General Sir Horace Smith-Dorrien, commander of the British II Corps, was irate when he heard what was happening, and issued strict orders forbidding friendly communication with the opposing German troops. In the following years of the war, artillery bombardments were ordered on Christmas Eve to try to ensure that there were no further lulls in the combat. Troops were also rotated through various sectors of the front to prevent them from becoming overly familiar with the enemy. However, situations of deliberate dampening of hostilities also occurred. For example, artillery was fired at precise points, at precise times, to avoid enemy casualties by both sides.
On Christmas Eve 1915, a peace overture came from the German lines. On Christmas Day, after a night of carol singing, Bertie Felstead, a private in the Royal Welch Fusiliers recalled that feelings of goodwill had so swelled up that at dawn Bavarian and British soldiers clambered spontaneously out of their trenches. A football was produced from somewhere – though none could recall from where. "It wasn't a game as such, more a kick-around and a free-for-all. There could have been 50 on each side for all I know. I played because I really liked football. I don't know how long it lasted, probably half an hour."
When Felstead died on 22 July 2001, aged 106, it was believed that he was the last survivor of the truce, until Alfred Anderson was later identified as still living, and having taken part in the truce. Anderson subsequently died in Newtyle, Scotland, on 21 November 2005, at the age of 109.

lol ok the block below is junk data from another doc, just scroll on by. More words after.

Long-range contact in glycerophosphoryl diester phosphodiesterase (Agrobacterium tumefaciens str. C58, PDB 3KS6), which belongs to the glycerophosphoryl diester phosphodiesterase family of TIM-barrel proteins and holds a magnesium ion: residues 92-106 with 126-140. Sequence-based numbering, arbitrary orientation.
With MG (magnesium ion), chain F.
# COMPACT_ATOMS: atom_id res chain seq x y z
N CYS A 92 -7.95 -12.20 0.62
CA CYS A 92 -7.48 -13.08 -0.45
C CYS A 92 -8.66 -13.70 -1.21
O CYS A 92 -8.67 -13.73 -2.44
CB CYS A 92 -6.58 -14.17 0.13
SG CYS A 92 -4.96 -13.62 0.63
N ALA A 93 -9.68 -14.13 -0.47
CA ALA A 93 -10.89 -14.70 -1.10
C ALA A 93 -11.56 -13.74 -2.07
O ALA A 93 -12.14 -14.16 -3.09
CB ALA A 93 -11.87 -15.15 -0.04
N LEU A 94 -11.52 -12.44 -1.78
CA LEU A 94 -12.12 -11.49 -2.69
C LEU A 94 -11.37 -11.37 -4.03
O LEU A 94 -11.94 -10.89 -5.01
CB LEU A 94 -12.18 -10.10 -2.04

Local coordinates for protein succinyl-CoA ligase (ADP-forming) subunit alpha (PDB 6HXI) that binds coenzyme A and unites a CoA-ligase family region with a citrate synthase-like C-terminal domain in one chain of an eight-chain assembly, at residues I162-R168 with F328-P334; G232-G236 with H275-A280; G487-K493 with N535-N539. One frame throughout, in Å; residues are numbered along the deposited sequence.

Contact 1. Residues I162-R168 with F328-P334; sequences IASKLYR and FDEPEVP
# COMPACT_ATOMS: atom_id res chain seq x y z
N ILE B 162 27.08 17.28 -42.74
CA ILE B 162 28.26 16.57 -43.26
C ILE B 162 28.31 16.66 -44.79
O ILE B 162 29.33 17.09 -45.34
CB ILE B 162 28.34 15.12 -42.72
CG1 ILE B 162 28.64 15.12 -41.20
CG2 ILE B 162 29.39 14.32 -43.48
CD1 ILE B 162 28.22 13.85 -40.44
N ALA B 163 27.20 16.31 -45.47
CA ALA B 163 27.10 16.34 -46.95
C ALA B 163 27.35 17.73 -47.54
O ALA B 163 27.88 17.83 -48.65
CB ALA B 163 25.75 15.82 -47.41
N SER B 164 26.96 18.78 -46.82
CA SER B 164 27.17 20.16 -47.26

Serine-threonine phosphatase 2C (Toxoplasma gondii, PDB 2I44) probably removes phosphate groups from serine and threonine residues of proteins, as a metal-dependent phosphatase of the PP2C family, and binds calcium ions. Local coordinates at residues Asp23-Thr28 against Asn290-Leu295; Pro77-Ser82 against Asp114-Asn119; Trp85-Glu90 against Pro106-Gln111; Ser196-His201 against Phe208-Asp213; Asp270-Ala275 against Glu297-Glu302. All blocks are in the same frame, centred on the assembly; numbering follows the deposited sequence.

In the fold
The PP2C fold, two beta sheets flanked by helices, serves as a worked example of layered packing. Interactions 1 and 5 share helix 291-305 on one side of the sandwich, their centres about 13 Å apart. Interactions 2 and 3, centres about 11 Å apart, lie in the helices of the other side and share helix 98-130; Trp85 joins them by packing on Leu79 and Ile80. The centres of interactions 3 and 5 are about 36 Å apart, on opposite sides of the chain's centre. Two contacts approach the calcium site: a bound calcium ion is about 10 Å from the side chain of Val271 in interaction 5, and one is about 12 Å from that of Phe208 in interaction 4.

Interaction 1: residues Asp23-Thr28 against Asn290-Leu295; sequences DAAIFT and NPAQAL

Richard Schirrmann, who was in a German regiment holding a position on the Bernhardstein, one of the mountains of the Vosges, wrote an account of events in December 1915: "When the Christmas bells sounded in the villages of the Vosges behind the lines ..... something fantastically unmilitary occurred. German and French troops spontaneously made peace and ceased hostilities; they visited each other through disused trench tunnels, and exchanged wine, cognac and cigarettes for Westphalian black bread, biscuits and ham. This suited them so well that they remained good friends even after Christmas was over." He was separated from the French troops by a narrow no-man’s-land and described the landscape as: "Strewn with shattered trees, the ground ploughed up by shellfire, a wilderness of earth, tree-roots and tattered uniforms." Military discipline was soon restored, but Schirrmann pondered over the incident, and whether "thoughtful young people of all countries could be provided with suitable meeting places where they could get to know each other." He went on to found the German Youth Hostel Association in 1919.
Bonhams auction house auctioned, on 7 November 2006, a 10 page letter written by an unknown British soldier. It was bought, for £14,400, by singer Chris de Burgh. The letter records events and incidents with the German forces at Christmas 1914. It is headed "British Expeditionary Force, Friday December 25th 1914." and starts "My Dear Mater, This will be the most memorable Christmas I've ever spent or likely to spend." The letter goes on to say "The Germans commenced by placing lights all along the edge of their trenches and coming over to us - wishing us a Happy Christmas etc ... Some of our chaps went over to their lines." It ends "Kind regards to all the neighbours. With much love from Boy."